The Buyeo and Okjeo people were the ones who created some of Korea's strongest empires like Goguryeo (高句麗 / 고구려) and Balhae (渤海 / 발해). Due to the fact that the Buyeo emerged from what was once part of the Xuantu Commandery, the Chinese government has laid claim that Goguryeo was set up by Manchu-related ethnic groups rather than Korean-related ethnic groups, leading to much discontentment.

After that, the three kingdoms of Korea were formed; namely Silla (新羅 / 신라), Baekje (百濟 / 백제) and Goguryeo. I don't have to elaborate what happened but Silla formed an alliance with Tang (China) and eventually destroyed the other two kingdoms.

Originally, Tang only allowed the territories south of the Taedong River (大同江 / 대동강) to become part of Silla whereas the rest of the Korean Peninsula became Tang territory, but due to good relations between Emperor Tang Taizong and King Muyeol, the rest of the modern-day Korean Peninsula was ceded to Silla.

This unified the Korean Peninsula for the first time in history and Silla was heavily influenced by Chinese culture, philosophy and politics. Silla exported many maids to Tang (China), where they have become known as Xinluobi (新羅婢) and they had to pay tribute to China.

After the Tang Dynasty fell due to political unrest and rebellion across the country, China erupted into chaos and was split into many kingdoms. Silla fell to the Mongols as they no longer had any support to rest on; the Mongols set up a puppet regime in Korea which has become known as Goryeo (高麗 / 고려).

During the Goryeo Dynasty, the traditional Korean costume of Hanbok was altered greatly and received a number of Mongol influences. One of them was that the Chima Jeogori (치마저고리) was raised to the chest and an Otgoreum (옷고름) had to be placed at the front.

Goryeo paid tribute to the Mongol Empire in the form of princesses and concubines who were sent off to the nomadic steppes. After the Mongol Empire weakened, General Yi Seong-Gye (李成桂 / 이성계) who would later become known as Taejo of Joseon (朝鮮太祖 / 조선태조) rebelled against the pro-Mongol regime of Goryeo and succeeded.

The new pro-Chinese kingdom of Joseon was set up and an alliance was formed with the kingdom of Ming (China) again. Confucianism (儒家思想) became the state philosophy and the social hierarchy / political system was adopted from China. Both enjoyed great bilateral relations even through the Imjin War (任辰倭亂 / 임진왜란) in 1592 when the Japanese invaded and a joint effort by Ming and Joseon fought them off.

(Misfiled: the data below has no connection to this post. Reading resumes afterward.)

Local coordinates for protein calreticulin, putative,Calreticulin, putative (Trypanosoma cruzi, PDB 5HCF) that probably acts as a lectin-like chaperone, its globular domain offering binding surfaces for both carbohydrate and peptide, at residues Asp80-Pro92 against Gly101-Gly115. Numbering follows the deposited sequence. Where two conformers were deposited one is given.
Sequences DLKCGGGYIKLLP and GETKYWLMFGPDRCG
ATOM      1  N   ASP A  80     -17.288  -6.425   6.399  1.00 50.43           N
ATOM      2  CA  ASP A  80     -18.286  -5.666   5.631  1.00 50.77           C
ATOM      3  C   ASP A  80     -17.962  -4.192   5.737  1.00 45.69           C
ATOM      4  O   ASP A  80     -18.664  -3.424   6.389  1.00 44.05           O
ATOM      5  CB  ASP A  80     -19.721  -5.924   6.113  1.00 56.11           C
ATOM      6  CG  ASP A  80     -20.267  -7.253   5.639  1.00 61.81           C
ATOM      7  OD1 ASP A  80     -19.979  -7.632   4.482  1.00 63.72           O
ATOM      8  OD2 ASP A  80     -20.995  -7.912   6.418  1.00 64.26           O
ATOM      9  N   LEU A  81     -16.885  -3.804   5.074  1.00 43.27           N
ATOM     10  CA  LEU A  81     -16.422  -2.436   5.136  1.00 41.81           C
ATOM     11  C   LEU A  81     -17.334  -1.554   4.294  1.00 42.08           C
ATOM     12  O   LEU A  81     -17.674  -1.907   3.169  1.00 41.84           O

From here, we can see that the Korean ethnic race was made up of 4 different historic tribes - Ye (濊 / 예), Maek (貊 / 맥), Buyeo (夫餘 / 부여) and Okjeo (沃沮 / 옥저). Neighbouring ethnicities like the Chinese got mixed in as well. Tell me more about how they would be considered a homogenous ethnic race please.
Буурэг дэрсэнд уурэглэсэн бужин туулай нь ч амгалан Булээн нууранд нь ганганалдсан хотон шувууд нь ч амгалан Буувэй санаа нь ивлэсэн Бусгуй сэптгэл нь ч амгалан хонхон дуутай бойтгийг нь Цэцэг унсэх нь энхрийхэн хöгöн горхины урсгалд нь Цэнгэг хараахай зуггуйхэн Хиртэшгуй ариухан дагшинд нь Монголын узэсгэлэн яруухан

#365 Loz4en

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Posted 10 August 2014 - 01:02 AM

Yes, those donghu-tungus tribes are infact all NE Asians; they are basically the bachviets/aboriginals of the north. Although culturally more "primitive" than the han Chinese they are in fact purer in blood. Koreans are these mixed with han settlers from china. my grandma's uncle and cousins moved there like 80 years ago, I know.



#366 YummYakitori

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Posted 10 August 2014 - 01:16 AM

Yes, those donghu-tungus tribes are infact all NE Asians; they are basically the bachviets/aboriginals of the north. Although culturally more "primitive" than the han Chinese they are in fact purer in blood. Koreans are these mixed with han settlers from china. my grandma's uncle and cousins moved there like 80 years ago, I know.